This Lamb Ragu is a colorful and flavorful introduction to Fall.
Chef Micheal Mina’s recipe for Lamb Ragu is a keeper. It starts with a bouquet garni of fennel and cumin seeds, Aleppo pepper, and whole black peppercorns. This gives the dish a hint of spice for warmth. Onions, fennel, and tomatoes round out the vegetable ingredients—including cherry tomatoes that brighten the look of every plate. It is then topped off with mint leaves, that classic pairing with lamb. But is this dish Italian simply because it’s a Pasta Sauce? The Aleppo Pepper and Harissa should have been the giveaway. Michael Mina’s roots are in the Middle East. So this pasta is more Mediterranean than strictly Italian. Mina is an extraordinarily busy Executive Chef. His 19 restaurants crisscross the country from California to Baltimore. Chef Mina has cooked for 3 US Presidents. He is co-author of his cookbook, “Michael Mina: The Cookbook” (Bulfinch 2006). And he somehow found time to create the digital media firm Cook Taste Eat. And when he made this recipe, he relied on truly Italian pasta.
This recipe had me at Strozzapreti, the pasta that means “Priest Strangler” or “Priest Choker”.
If you love a good legend, this one’s for you. There are actually three of them. They are all rooted in a distinct dislike for the clergy in Emilia Romagna where Strozzapreti was invented. When the Papal States took over control of the province, the clergy confiscated meat, milk and eggs from its local farmers. Their wives were irate at having to make pasta without eggs. One legend says that the name refers to the rage they felt at the local priests. So they named the pasta Strozzapreti hoping the priest who came over for Sunday lunch would choke on it. A second legend says gluttonous priests were so keen on the savory pasta, that they did choke on it by eating too fast. The final legend is the kindest of them all: Strozzapreti looks like a clerical collar, which is commonly referred to as a “Priest Choker”.
Lamb and Mint is a Classic Combination. Is it Italian? Or Universal?
Apples with pork, lemon with fish, cranberries with turkey, and mint with lamb—how do these pairings come about? How did these fruits become associated so strongly with one protein? A lot of it had to do with what was growing at the same time as pig-killing time. Or when the lamb was butchered. Mint grows all over Italy. It’s planted as a ground cover to prevent soil erosion. It’s used as a garden decoration interplanted with flowers and vines. And it is very commonly found virtually year-round in window boxes. Since human taste buds have not changed over the centuries, our ancestors’ goal was much like our own: To make recipes that play with sweet, salty, sour, bitter the umani that we seek today. Lamb being fatty meat required some acid ingredient to ‘cut’ the fatty taste. A mixture of chopped fresh mint and vinegar is almost universally served with lamb. Here is the recipe. And after it, some other takes on Lamb you might want to add to your fall menus.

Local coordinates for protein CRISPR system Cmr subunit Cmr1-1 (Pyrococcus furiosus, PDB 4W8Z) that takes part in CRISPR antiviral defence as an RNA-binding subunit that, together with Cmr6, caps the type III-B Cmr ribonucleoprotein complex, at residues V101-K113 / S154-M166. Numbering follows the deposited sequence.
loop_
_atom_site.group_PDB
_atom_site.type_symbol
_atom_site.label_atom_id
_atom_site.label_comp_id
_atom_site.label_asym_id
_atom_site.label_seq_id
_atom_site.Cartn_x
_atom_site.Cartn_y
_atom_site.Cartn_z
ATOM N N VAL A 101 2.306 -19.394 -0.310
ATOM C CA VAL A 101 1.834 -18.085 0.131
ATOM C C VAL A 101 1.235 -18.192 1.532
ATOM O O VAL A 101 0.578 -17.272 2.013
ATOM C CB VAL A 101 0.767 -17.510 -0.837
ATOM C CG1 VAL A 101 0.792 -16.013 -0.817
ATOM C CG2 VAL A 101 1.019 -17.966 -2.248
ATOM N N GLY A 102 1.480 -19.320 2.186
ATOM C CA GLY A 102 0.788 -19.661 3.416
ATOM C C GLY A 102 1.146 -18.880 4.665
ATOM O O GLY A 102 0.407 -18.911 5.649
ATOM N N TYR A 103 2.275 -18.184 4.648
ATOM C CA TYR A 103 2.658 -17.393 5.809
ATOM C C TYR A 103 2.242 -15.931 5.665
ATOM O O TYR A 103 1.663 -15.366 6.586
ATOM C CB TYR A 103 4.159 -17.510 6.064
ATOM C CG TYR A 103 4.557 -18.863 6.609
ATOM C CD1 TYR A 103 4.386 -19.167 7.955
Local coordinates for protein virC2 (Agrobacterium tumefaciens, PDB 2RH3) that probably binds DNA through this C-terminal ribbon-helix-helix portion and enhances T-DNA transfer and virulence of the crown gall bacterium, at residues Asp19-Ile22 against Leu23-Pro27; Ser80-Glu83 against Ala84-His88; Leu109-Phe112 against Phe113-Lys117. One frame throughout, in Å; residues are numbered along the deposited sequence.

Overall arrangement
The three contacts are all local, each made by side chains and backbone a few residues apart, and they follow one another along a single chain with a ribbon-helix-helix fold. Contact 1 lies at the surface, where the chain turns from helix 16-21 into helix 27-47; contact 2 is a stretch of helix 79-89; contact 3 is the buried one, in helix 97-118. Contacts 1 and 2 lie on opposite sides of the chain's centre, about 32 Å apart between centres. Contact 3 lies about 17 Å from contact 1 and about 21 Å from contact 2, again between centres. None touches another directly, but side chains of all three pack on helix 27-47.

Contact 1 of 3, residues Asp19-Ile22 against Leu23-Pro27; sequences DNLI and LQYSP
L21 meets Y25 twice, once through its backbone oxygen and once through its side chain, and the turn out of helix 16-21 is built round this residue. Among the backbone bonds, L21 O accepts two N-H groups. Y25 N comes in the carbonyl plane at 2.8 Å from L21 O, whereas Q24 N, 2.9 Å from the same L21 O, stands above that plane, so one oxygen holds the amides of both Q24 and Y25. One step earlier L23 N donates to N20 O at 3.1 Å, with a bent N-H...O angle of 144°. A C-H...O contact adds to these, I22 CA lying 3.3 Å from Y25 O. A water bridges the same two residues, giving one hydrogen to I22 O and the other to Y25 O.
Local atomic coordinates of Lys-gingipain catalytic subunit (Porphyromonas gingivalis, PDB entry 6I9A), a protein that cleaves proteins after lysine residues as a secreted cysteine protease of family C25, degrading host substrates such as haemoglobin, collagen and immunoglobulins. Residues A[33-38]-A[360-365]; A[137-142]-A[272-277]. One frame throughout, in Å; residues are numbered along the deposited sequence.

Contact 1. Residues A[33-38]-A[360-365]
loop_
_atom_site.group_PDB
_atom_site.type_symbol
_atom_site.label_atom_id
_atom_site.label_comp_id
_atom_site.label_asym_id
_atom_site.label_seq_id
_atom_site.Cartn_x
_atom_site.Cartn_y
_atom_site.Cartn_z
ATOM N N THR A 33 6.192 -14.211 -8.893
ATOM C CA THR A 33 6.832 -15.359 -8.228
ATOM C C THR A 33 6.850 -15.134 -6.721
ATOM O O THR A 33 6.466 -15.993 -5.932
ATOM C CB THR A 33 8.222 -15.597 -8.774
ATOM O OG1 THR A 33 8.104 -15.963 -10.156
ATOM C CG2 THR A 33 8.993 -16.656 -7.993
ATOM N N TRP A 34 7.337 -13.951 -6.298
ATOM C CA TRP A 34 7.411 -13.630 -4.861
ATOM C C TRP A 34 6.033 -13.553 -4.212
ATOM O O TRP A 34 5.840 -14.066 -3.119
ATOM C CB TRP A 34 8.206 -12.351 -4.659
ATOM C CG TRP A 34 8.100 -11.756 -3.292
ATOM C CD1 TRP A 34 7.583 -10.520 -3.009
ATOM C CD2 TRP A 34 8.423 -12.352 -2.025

Strozzapreti with Lamb Ragu from Chef Michael Mina
A Mediterranean Pasta sauce robust in flavor, warmed with spice, and as colorful as it is irresistibly good.
- 1 tablespoon fennel seeds
- 1 tablespoon cumin seeds
- 1 tablespoon Aleppo pepper or 1/2 tablespoon crushed red pepper
- 1 teaspoon whole black peppercorns
- 1 tablespoon extra-virgin olive oil
- 2 pounds ground lamb
- Freshly ground black pepper
- 6 large garlic cloves, coarsely chopped
- 1 large onion, coarsely chopped
- 1 large fennel bulb—halved, cored, and cut into 1/2-inch dice
- 1/2 teaspoon sweet smoked paprika
- 2 tablespoons harissa
- One 14-ounce can whole tomatoes, chopped, liquid reserved
- 2 cups chicken stock
- 1 pound dried strozzapreti pasta
- 1-pint cherry tomatoes, halved
- 6 scallions, chopped
- 1/2 cup thinly sliced mint leaves
- Freshly grated sheep milk cheese, such as pecorino, for serving
- Step 1 In a large enameled cast-iron casserole, combine the fennel, cumin, Aleppo pepper and peppercorns and cook over moderate heat until fragrant, 2 minutes. Let cool, then wrap in cheesecloth and tie into a bundle.
- Step 2 Add the oil to the casserole and heat. Add half of the lamb, season with salt and pepper and cook over high heat, breaking it up with a spoon, until browned, 3 minutes. With a slotted spoon, transfer the lamb to a bowl. Repeat with the remaining lamb.
- Step 3 Pour off all but 2 tablespoons of the fat from the casserole. Add the garlic, onion and fennel and cook over moderate heat until softened, 8 minutes. Stir in the spice bundle, paprika, harissa, tomatoes and their liquid and the stock. Return the lamb and accumulated juices to the casserole and bring to a simmer.
- Step 4 Cover the ragù and simmer over low heat for 45 minutes, stirring occasionally. Uncover and simmer until thickened, about 50 minutes longer. Discard the spice bundle and season the ragù with salt and pepper.
- Step 5 In a large pot of boiling salted water, cook the pasta until al dente. (About 12M) Drain and return to the pot. Add the ragù and stir. Fold in the cherry tomatoes, scallions and half of the mint. Season with salt and pepper
- Step 6 transfer to a large bowl. Top with the remaining mint and serve, passing the cheese at the table.
- Step 7 The lamb ragù can be refrigerated for up to 3 days. Reheat gently.